**What is Section Formula?**

Let’s first understand some basics of coordination chemistry. It is also known as Cartesian or Coordinate Geometry in classical mathematics and is the study of geometrical figures based on a coordinate system. In contrast, synthetic geometry is a purely mathematical concept. Mathematical analysis is utilised in physics and engineering. Most current areas of geometry, including algebraic, differential, discrete, and computational geometry, are built on top of this geometry. The Cartesian coordinate system is typically used to manage equations for planes, straight lines, and squares in two or three dimensions. The Euclidean plane (two dimensions) and Euclidean space are studied geometrically (three dimensions). Analytic geometry, as taught in school textbooks, is concerned with numerically defining and expressing geometrical forms, as well as extracting numerical information from those numerical definitions and representations. The Cantor–Dedekind axiom establishes that real-number algebra may be used to derive results concerning the linear continuum of geometry.

Distance formula and sector formula are two important concept of coordination geometry.

**Distance Formula**

**Distance between two points on the same axis of coordinates**

The distance between two points on the same plane is represented by the difference between them. For example, if the points are on the y-axis, the difference between their ordinates determines the distance between them. Similarly, if the points are on the x-axis, the distance between them is represented by the difference in their abscissa.

Distance OP = 4 — (-1) = 5 units

Distance QR = 5 — (-3) = 8 units

**Determining distance between Two Points Using Pythagoras Theorem**

The Pythagoras Theorem, which defines the relationship between the sides of a right-angled triangle, is an important issue in mathematics. The Pythagorean Theorem is another name for it. You must have some fundamental knowledge of right-angle triangles before comprehending the formula and proof of Pythagoras theorem. “The square of the hypotenuse side of a right-angle triangle is equal to the sum of squares of the other two sides of the right-angle triangle,” according to the Pythagorean theorem. The Base, Perpendicular, and Hypotenuse are the three sides of this triangle. Because it is opposite the angle of 90°, the longest side is called the hypotenuse.

Calculating distance between two points using Pythagoras Theorem

Any two points on the cartesian plane can be B (c, d) and A (a, b).

To meet at C, draw lines parallel to the axes via B and A.

Δ BCA is right-angled at C.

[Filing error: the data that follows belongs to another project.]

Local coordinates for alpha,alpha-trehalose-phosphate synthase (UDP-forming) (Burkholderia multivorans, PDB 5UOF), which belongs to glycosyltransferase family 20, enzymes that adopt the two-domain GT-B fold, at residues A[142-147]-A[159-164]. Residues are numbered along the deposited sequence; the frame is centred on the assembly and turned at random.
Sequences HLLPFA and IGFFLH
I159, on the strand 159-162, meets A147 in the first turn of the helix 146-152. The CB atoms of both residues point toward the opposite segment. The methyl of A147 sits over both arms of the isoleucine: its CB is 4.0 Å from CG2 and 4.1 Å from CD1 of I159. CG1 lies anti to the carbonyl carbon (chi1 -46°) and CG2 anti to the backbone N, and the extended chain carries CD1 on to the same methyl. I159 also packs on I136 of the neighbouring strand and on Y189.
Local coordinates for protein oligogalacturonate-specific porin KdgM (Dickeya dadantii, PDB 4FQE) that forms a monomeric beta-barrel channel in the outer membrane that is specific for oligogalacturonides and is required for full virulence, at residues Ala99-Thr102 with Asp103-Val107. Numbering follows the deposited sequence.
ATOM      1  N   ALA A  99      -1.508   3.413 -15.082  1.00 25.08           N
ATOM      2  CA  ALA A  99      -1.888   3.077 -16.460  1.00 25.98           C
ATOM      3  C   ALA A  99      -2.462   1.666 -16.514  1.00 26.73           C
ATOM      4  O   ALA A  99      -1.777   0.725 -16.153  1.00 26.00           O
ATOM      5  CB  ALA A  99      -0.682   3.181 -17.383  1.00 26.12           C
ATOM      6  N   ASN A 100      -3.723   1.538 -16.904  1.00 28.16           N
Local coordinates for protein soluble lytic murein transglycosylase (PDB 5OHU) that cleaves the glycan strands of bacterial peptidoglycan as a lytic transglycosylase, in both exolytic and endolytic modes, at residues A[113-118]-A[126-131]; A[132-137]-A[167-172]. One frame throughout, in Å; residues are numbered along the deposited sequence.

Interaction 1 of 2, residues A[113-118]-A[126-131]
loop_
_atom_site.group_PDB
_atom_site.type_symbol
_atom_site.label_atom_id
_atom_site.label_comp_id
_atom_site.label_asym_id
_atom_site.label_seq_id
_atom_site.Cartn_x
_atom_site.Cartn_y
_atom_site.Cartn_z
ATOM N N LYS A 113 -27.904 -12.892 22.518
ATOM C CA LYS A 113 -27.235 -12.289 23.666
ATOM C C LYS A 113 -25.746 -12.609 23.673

With the help of the Pythagoras Theorem,

we get BA2 = BC2 + AC2

now we get (a — c)2 + (b — d)2

So,BA = √[a — c)2 + (b — d)2]

By making use of distant formula,

The distance between any two points (c, d) and (a, b) is given by

d = √[a — c)2+(b — d)2]

here d is the distance between the points (c, d) and (a, b).

**Section Formula**

The section formula gives the coordinates of P as: A(a, b) and B(c, d) internally in the ratio m:n.

P(x, y)=(mc+na/m+n ; md+nb/m+n)

To determine the ratio where a given point P(x, y) divides the line segment joining A(a, b) and B(c, d),

- We need to assume that the ratio is k : 1
- Now, we need to substitute the ratio in the section formula for any of the coordinates to get the value of k.

X = kc + a/k + 1

When the following a, c and x are known, we can calculate k. The same can be calculated from the y- coordinate also.

**Midpoint**

Any line segment is divided in half by its midway in the ratio 1:1.

The midpoint(P) of the line segment connecting A(a, b) and B(c, d) is given by

p(x, y)=(a+c2/b+d2)

To determine the points of trisection P and Q that divide the line segment connecting A (a, b) and B (c, d) into three equal pieces, use the following formula:

i) **AP: PB = 1: 2**

P= (c+2a/3; d+2b/3)

ii) **AQ: QB = 2: 1**

Q= (2c + a/3; 2d + b/3)

**Centroid of a triangle**

If the vertices of an ABC are A (a, b), B (c, d), and C (e, f), then the coordinates of its centroid(P) are

p (x, y) = (a + c + e3, b + d + f3)

**Area from Coordinates**

The area of a triangle given its vertices

If the vertices of a Δ ABC are A(a, b), B(c, d) and C(e, f) then its area is given by

A = 1/2[a(d − f) + c(f − b) + e(b − d)]

Here A is the area of the Δ ABC.

If three points “P”, “Q” and “R” are collinear where Q lies between P and R, then we get,

- PQ + QR = PR. PQ, QR, and PR can be calculated utilizing the distance formula.
- The ratio in which Q divides PR, calculated utilizing section formula for both the x and y coordinates separately will be equal.
- Area of a triangle shaped by three collinear points is zero.